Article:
Exposed as the Second Dreamer, Araminta has become the target of a galaxywide search by government agent Paula Myo and the psychopath known as the Cat, along with others equally determined to prevent—or facilitate—the pilgrimage of the Living Dream cult into the heart of the Void. An indestructible microuniverse, the Void may contain paradise, as the cultists believe, but it is also a deadly threat. For the miraculous reality that exists inside its boundaries demands energy—energy drawn from everything outside those boundaries: from planets, stars, galaxies…from everything that lives. Meanwhile, the parallel story of Edeard, the Waterwalker—as told through a series of addictive dreams communicated to the gaiasphere via Inigo, the First Dreamer—continues to unfold. But now the inspirational tale of this idealistic young man takes a darker and more troubling turn as he finds himself faced with powerful new enemies—and temptations more powerful still. With time running out, a repentant Inigo must decide whether to release Edeard’s final dream: a dream whose message is scarcely less dangerous than the pilgrimage promises to be. And Araminta must choose whether to run from her unwanted responsibilities or face them down, with no guarantee of success or survival. But all these choices may be for naught if the monomaniacal Ilanthe, leader of the breakaway Accelerator Faction, is able to enter the Void. For it is not paradise she seeks there, but dominion.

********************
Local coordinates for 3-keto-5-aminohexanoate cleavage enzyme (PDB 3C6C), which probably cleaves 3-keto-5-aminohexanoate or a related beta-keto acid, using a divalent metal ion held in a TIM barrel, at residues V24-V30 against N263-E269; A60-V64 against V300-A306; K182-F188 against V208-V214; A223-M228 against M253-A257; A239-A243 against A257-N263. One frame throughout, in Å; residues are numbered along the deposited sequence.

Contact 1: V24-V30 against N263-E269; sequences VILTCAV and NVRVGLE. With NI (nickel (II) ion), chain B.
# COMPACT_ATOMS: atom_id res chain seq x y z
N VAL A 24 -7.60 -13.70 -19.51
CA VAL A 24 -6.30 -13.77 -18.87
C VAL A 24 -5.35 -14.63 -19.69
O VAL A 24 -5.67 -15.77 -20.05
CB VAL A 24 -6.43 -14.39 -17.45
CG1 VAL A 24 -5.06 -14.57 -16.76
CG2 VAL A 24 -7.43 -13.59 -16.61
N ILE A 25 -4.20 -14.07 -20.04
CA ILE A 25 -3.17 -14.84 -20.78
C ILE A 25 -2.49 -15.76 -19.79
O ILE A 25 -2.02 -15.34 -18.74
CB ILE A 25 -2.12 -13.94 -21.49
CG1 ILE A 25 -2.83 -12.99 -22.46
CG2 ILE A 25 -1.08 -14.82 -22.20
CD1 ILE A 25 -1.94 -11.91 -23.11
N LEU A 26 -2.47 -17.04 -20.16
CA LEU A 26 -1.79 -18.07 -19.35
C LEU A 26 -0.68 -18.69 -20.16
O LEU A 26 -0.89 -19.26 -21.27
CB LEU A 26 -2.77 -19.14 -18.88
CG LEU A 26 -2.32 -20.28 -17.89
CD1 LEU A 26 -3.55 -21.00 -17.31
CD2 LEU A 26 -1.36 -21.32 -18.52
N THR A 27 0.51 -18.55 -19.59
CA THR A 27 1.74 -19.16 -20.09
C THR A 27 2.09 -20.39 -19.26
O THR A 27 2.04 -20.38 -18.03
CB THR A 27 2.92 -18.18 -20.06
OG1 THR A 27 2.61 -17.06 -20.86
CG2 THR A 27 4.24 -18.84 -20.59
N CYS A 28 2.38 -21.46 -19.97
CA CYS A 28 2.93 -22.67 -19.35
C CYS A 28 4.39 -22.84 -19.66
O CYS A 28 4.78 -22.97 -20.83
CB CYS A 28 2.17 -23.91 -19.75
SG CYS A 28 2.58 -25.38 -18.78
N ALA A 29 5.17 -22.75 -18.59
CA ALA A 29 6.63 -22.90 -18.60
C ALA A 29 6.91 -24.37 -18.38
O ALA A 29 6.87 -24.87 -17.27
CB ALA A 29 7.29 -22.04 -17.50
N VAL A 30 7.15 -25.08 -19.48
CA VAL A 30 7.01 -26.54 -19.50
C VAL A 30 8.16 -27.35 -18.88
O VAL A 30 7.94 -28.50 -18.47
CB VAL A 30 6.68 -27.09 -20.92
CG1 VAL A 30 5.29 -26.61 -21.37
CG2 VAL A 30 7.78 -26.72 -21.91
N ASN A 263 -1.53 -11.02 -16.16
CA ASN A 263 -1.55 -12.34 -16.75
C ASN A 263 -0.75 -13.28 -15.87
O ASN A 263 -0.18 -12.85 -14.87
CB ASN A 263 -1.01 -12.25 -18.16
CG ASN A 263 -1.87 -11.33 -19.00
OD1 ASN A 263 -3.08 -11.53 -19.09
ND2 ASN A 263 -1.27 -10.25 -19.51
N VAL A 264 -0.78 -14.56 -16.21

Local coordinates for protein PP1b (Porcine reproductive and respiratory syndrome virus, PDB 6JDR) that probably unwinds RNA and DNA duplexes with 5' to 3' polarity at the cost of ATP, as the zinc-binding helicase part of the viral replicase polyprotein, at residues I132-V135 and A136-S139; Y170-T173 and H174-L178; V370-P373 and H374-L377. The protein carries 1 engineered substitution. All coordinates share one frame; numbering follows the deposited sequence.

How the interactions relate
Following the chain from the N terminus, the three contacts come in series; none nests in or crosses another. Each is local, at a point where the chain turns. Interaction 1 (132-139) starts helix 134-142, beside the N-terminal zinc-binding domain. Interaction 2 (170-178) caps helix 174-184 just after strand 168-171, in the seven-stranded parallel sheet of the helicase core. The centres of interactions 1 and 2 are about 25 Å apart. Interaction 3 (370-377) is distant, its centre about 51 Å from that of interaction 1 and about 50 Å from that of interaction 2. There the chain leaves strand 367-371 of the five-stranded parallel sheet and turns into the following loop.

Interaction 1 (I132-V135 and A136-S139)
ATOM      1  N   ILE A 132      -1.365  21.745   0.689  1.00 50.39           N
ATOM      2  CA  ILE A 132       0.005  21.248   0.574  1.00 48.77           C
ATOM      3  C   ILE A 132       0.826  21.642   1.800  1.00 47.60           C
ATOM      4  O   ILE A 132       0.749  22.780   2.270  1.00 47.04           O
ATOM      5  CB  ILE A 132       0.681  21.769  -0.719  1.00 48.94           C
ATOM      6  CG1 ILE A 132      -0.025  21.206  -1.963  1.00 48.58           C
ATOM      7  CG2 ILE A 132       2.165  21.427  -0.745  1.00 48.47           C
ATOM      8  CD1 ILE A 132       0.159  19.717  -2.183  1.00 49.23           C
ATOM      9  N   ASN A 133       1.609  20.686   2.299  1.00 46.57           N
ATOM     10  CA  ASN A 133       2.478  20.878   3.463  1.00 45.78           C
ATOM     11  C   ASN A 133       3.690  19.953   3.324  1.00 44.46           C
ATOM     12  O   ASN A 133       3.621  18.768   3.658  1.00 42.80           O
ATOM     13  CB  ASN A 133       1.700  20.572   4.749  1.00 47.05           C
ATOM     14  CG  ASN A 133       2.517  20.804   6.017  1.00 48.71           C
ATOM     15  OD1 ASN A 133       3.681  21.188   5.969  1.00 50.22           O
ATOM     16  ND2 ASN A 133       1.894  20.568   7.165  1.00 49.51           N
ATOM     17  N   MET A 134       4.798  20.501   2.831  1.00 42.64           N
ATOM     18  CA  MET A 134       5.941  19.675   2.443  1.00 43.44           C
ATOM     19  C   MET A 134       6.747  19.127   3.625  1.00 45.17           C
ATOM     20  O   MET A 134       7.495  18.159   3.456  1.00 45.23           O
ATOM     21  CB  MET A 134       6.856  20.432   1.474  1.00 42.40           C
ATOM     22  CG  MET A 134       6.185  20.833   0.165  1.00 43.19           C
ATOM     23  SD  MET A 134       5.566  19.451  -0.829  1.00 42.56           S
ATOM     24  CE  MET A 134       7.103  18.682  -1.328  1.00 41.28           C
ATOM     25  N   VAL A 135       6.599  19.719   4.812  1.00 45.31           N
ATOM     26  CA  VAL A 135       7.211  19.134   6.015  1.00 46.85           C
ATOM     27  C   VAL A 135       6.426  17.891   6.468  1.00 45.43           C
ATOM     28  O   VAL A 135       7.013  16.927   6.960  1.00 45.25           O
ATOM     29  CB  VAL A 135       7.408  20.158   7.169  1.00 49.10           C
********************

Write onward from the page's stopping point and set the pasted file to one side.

TANTOR MEDIA - Omnitopia Dawn by Diane DuaneOmnitopia Dawn
By Diane Duane; Read by Kirby Heyborne
12 CDs or 2 MP3-CDs – Approx. 15 Hours 30 Minutes [UNABRIDGED]
Publisher: Tantor Media
Published: August 2010
ISBN: 9781400118465 (cd), 9781400168460 (mp3-cd)
In an increasingly wired and computer-friendly world, massive multiplayer online games have become the ultimate form of entertainment. And the most popular gaming universe of all is Omnitopia, created by genius programmer Dev Logan. For millions of people around the world, Omnitopia is an obsession, a passionate pastime, almost a way of life. But there’s a secret to Omnitopia, one that Dev would give his life to protect—the game isn’t just a program or a piece of code. It’s become sentient—alive. And it’s Dev’s job to keep it that way.

Posted by Jesse Willis